Review: IK Multimedia iLoud Portable Personal Studio Monitor
As G-Project demonstrated with G-Boom earlier this year, it's possible to build an excellent portable four-driver Bluetooth speaker system for $100; many other companies have released alternatives with different industrial designs and features for anywhere from $100 to $300. So when IK Multimedia announced iLoud ($300) earlier this year, we were simultaneously intrigued and concerned. On one hand, first-time speaker makers historically haven't had a particularly great track record, as inexperience and manufacturing challenges too often combine to create all sorts of unexpected last-minute problems. But on the other hand, IK Multimedia has actually justified its "Musicians First" tagline by consistently delivering good to great prosumer and professional-grade iOS accessories for musicians. So the fact that iLoud continues the company's impressive roll isn't surprising; while it's not perfect, this new accessory is one of the best-sounding portable Bluetooth speakers we've tested.
Understanding iLoud’s place in the current Bluetooth speaker universe requires a little background. Although the $300 wireless speaker market is presently defined by squat, brick-like speakers such as Jawbone’s Big Jambox and its somewhat superior rival Braven 850 HD, portable iPod and iPhone speakers historically had taller profiles, enabling some developers to fit large audio drivers inside. iLoud returns to the classic form factor, with a 9.8” wide by 6.3” tall by 2.3” deep plastic chassis that reclines with a central fold-out foot to an expanded depth of 4”. To put those numbers in context, iLoud’s face has roughly the same dimensions as Apple’s first four iPads, but it’s six or seven times thicker and stands upright. While it’s surprising that the only obvious metal in the exterior design is found in a red light-ringed swirled metal volume knob in the center, an iLoud logo below it, and a 1/4” guitar/mic port on the back, the unit doesn’t feel or look cheap. That said, both the Jawbone and Braven designs are far more conspicuously metallic and fancy, if cosmetics and substantial weight are what you’re looking for. iK includes a matching black wall charger with several feet of cabling, and a one-meter audio cable in each package.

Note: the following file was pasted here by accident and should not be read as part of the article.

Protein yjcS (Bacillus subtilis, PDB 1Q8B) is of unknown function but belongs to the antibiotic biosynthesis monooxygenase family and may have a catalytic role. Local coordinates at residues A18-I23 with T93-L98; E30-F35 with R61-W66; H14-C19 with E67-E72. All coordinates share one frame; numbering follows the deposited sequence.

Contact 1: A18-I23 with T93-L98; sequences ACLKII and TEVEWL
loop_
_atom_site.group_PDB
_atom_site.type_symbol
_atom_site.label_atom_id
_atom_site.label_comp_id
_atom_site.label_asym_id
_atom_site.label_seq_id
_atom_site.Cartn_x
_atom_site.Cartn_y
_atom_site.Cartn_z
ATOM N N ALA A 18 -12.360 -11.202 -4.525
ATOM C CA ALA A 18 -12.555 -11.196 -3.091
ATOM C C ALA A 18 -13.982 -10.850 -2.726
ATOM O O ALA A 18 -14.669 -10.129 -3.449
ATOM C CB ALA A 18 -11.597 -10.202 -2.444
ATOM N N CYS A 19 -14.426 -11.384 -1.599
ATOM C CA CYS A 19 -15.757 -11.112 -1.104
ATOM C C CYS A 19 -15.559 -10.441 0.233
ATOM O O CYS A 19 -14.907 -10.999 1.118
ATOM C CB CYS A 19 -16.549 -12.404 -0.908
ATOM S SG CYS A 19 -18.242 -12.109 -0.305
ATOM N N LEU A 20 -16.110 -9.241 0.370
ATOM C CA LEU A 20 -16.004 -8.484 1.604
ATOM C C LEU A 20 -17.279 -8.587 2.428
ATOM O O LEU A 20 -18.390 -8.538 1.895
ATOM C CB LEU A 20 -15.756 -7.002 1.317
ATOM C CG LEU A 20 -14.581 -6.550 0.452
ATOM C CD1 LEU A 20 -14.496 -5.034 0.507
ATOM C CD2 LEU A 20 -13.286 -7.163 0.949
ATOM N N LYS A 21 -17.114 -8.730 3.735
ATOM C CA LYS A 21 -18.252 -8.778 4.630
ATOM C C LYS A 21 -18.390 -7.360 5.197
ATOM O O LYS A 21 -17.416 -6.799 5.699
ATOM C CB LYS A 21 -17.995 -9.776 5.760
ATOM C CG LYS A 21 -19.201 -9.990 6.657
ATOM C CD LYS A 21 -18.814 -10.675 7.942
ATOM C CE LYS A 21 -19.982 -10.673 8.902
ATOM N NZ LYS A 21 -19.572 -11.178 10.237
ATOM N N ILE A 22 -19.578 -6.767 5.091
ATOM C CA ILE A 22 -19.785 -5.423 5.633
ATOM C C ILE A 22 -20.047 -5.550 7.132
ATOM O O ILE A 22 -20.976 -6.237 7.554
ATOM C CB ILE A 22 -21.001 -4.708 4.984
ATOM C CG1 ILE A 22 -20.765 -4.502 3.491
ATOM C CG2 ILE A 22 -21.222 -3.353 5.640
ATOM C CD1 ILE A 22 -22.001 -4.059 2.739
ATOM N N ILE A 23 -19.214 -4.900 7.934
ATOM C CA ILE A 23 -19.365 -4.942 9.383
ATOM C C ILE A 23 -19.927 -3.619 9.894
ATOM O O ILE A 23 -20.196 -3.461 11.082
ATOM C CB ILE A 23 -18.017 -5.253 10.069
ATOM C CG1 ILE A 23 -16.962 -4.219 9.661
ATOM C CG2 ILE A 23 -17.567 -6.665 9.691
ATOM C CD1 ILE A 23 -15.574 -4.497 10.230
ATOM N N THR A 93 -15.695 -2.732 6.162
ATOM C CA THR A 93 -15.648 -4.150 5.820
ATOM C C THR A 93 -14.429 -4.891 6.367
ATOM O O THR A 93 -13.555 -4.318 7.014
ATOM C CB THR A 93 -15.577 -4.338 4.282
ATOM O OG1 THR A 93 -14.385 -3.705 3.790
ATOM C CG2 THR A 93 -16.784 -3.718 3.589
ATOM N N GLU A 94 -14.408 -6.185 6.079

Although the pithy name suggests that iLoud is merely an Apple device-ready boombox, the concept behind iLoud is actually to offer studio monitor-quality performance in a portable enclosure, a non-trivial engineering challenge. While it’s easy to put four speakers inside of a plastic box for $100, making the speakers sound great—particularly when the box is small enough to toss into a backpack—isn’t simple at all. From the front or side, you mightn’t guess that IK’s 3/4” tweeters and 3” full range drivers could outperform the slightly larger speakers and nearly twice as deep chassis found in G-Boom, but they do: iLoud demonstrates the difference that higher-end drivers and superior amplification can deliver when properly tuned. Additionally, IK’s bi-amped 40-Watt amplification system is actually over twice as powerful as G-Boom’s, and backed by a rechargeable battery promising 10 hours of normal volume use to G-Boom’s 6; the run time notably drops to three hours at iLoud’s small room-filling peak volume, making the wall adapter a better idea for use in this manner. The performance differences between iLoud and G-Boom aren’t a shock given the huge price gulf between models, but they’re indicative of what’s possible when an developer doesn’t have to make as many compromises to hit a low price point.